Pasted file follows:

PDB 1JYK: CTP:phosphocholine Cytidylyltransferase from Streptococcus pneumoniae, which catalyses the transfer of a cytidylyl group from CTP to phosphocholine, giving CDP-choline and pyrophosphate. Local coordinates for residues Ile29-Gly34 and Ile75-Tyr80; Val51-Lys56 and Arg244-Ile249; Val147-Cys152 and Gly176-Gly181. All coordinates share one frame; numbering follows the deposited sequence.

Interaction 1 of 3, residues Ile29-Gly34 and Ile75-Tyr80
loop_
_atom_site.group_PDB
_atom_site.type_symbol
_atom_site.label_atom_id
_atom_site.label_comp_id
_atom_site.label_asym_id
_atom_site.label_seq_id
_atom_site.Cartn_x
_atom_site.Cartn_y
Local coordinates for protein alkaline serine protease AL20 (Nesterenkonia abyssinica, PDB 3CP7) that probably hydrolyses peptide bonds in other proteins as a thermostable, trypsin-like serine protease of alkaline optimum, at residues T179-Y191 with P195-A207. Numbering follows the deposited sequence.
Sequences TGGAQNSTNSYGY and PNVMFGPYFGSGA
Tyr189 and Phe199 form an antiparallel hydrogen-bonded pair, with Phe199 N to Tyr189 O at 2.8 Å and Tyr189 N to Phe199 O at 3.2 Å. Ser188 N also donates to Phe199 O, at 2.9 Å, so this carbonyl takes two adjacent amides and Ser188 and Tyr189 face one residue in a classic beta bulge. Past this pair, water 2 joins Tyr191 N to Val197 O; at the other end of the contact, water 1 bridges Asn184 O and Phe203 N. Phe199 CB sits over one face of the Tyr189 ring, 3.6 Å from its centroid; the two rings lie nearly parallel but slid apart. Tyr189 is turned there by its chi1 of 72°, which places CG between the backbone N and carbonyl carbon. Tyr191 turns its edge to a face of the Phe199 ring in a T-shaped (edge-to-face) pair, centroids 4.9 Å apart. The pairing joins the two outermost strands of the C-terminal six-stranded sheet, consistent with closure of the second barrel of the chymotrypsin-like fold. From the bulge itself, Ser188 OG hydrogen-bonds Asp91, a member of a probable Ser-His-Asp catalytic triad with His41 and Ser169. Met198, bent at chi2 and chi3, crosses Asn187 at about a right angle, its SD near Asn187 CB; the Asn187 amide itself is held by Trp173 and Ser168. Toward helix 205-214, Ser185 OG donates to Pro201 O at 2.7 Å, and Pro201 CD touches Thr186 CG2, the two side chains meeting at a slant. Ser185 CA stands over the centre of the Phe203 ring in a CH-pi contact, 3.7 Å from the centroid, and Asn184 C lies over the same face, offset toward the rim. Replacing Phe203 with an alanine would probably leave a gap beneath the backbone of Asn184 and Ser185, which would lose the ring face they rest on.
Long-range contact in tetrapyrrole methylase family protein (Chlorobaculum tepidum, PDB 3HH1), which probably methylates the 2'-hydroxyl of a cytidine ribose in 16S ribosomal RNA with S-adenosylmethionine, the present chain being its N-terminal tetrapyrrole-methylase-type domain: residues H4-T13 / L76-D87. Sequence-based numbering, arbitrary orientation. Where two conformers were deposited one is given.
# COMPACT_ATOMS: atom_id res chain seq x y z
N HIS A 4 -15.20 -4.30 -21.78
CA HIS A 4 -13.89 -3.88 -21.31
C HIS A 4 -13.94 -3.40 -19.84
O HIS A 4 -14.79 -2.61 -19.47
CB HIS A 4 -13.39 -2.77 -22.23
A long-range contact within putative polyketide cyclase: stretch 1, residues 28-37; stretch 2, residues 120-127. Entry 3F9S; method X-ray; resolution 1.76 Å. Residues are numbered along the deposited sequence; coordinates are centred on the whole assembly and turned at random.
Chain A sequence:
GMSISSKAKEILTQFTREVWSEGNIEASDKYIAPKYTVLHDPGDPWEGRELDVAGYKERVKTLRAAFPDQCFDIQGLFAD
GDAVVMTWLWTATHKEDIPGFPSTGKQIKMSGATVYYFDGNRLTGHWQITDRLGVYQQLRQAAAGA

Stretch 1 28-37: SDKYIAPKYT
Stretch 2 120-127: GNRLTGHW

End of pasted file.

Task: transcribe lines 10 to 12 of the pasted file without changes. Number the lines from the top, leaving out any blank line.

_atom_site.Cartn_x
_atom_site.Cartn_y
Local coordinates for protein alkaline serine protease AL20 (Nesterenkonia abyssinica, PDB 3CP7) that probably hydrolyses peptide bonds in other proteins as a thermostable, trypsin-like serine protease of alkaline optimum, at residues T179-Y191 with P195-A207. Numbering follows the deposited sequence.